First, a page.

Forget the megaphones. Police will have a much more high-tech — and louder — option to make themselves heard over the din of Manhattan traffic and noisy protesters outside the Republican National Convention (search).

It's called the Long Range Acoustic Device (search), developed for the military and capable of blasting warnings, orders or anything else at an ear-splitting 150 decibels.

Authorities on Thursday unveiled a mini-arsenal of devices and counterterrorism equipment they're getting ready for the convention, which opens a week from Monday. At a training site on Thursday, police practiced disarming a truck bomb at a checkpoint. Scores of officers also made mock arrests of police academy cadets who posed as protesters.

Chanting "no justice, no peace," the cadets surrounded a bus full of "delegates" before officers in riot gear raced in, slapped on plastic "flex cuffs" and led them away to vans.

The demonstration was intended to show how the nation's largest police department hopes "to put a comprehensive security net over Madison Square Garden and the rest of the city," said Police Commissioner Raymond Kelly.

"I think you'll see we're prepared."

The department recently bought two of the 45-pound acoustic sound machines for $35,000 apiece, and plans to mount them on Humvees posted outside Madison Square Garden (search). It would mark the first time the instrument — which can beam sounds for 300 yards or more — has been used by a civilian force.

"We believe we'd be able to use them in a number of scenarios," said Paul Browne, the police department's chief spokesman.

Two possible uses cited by Browne: directing crowds to safety following a terrorist attack or other calamity, and reminding protesters where they're allowed to march and rally.

The military, which has used the machines in Iraq (search), bills them as a "non-lethal weapon" designed to disperse hostile crowds or ward off potential foreign combatants by delivering prerecorded warnings in several languages and, if needed, an earsplitting screeching noise. But police insist the latter feature won't be used at the convention.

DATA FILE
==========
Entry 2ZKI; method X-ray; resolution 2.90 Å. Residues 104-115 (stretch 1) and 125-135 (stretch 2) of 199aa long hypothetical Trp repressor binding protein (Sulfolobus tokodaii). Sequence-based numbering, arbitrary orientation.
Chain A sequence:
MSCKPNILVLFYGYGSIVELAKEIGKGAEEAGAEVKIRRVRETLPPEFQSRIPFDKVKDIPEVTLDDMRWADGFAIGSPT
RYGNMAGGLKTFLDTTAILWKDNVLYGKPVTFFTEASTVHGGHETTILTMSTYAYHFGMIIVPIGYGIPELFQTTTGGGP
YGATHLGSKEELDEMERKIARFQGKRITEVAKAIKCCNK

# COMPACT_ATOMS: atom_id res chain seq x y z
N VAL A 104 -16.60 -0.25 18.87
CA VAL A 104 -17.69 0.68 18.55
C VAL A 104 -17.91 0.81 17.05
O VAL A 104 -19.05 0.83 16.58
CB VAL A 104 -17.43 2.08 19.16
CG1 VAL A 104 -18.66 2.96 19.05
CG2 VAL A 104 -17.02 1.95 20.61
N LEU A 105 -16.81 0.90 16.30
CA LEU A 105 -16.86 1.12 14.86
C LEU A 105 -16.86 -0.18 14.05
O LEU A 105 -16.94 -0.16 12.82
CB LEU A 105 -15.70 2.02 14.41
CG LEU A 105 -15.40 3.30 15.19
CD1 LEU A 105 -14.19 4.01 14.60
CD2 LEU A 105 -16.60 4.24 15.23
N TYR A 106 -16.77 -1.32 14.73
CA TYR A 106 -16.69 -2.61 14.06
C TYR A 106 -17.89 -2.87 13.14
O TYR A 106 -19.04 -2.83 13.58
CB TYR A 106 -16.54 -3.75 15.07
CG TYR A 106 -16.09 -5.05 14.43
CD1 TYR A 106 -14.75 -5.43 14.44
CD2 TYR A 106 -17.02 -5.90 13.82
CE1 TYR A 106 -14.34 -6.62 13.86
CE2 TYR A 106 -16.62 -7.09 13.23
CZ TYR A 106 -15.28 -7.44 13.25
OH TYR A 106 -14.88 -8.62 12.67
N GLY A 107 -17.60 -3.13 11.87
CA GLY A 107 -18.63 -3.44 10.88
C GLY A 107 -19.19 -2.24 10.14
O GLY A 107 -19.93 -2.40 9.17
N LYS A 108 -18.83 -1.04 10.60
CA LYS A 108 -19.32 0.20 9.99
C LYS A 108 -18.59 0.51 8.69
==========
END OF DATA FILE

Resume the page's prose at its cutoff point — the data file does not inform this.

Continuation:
"It's only to communicate in large crowds," Inspector Thomas Graham of the department's crowd control unit said Thursday.

Graham said police had tried out the device in Times Square, and found it delivered clear, even sound over four blocks. Decibel readers will be used to keep the volume at a safe level, he added.

Still, Bill Dobbs of United for Peace and Justice (search), which has planned a massive anti-war demonstration on the eve of the convention, called the sound system "a potential Big Brother nightmare."

Police "are trying to use technology and machinery to control every aspect of life on the street, rather than relax a little and let a part of democratic society unfold," he said.

Mobile metal barriers — a variation of those installed outside government buildings, courthouses and embassies — will form a series of checkpoints around the arena. Once a bus, truck or car is secured between two barriers, it will be screened for bombs or other contraband by cameras that provide real-time video images from underneath.

The department also will deploy a new fleet of motor scooters to cut through gridlock should trouble arise. Hand-held radiation detection devices will help officers patrolling the streets and subways to guard against a "dirty bomb."